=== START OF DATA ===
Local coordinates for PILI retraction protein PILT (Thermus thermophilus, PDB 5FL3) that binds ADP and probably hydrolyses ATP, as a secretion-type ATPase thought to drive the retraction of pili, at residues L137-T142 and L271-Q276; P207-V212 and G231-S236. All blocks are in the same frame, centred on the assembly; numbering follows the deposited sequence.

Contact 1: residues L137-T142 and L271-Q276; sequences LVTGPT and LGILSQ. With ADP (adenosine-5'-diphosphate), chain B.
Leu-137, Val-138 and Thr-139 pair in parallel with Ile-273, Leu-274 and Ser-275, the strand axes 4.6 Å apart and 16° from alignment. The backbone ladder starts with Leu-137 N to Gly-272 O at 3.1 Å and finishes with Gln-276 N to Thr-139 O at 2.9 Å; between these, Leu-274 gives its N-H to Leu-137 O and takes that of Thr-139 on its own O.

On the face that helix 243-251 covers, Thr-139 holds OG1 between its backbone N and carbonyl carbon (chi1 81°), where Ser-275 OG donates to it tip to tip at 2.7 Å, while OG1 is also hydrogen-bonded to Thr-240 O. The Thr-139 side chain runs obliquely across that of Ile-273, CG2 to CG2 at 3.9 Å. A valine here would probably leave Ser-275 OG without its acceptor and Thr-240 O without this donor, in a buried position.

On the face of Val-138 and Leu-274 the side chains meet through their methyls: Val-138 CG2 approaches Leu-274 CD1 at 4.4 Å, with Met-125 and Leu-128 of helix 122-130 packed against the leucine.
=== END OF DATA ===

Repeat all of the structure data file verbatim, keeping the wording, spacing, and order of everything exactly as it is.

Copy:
Local coordinates for PILI retraction protein PILT (Thermus thermophilus, PDB 5FL3) that binds ADP and probably hydrolyses ATP, as a secretion-type ATPase thought to drive the retraction of pili, at residues L137-T142 and L271-Q276; P207-V212 and G231-S236. All blocks are in the same frame, centred on the assembly; numbering follows the deposited sequence.

Contact 1: residues L137-T142 and L271-Q276; sequences LVTGPT and LGILSQ. With ADP (adenosine-5'-diphosphate), chain B.
Leu-137, Val-138 and Thr-139 pair in parallel with Ile-273, Leu-274 and Ser-275, the strand axes 4.6 Å apart and 16° from alignment. The backbone ladder starts with Leu-137 N to Gly-272 O at 3.1 Å and finishes with Gln-276 N to Thr-139 O at 2.9 Å; between these, Leu-274 gives its N-H to Leu-137 O and takes that of Thr-139 on its own O.

On the face that helix 243-251 covers, Thr-139 holds OG1 between its backbone N and carbonyl carbon (chi1 81°), where Ser-275 OG donates to it tip to tip at 2.7 Å, while OG1 is also hydrogen-bonded to Thr-240 O. The Thr-139 side chain runs obliquely across that of Ile-273, CG2 to CG2 at 3.9 Å. A valine here would probably leave Ser-275 OG without its acceptor and Thr-240 O without this donor, in a buried position.

On the face of Val-138 and Leu-274 the side chains meet through their methyls: Val-138 CG2 approaches Leu-274 CD1 at 4.4 Å, with Met-125 and Leu-128 of helix 122-130 packed against the leucine.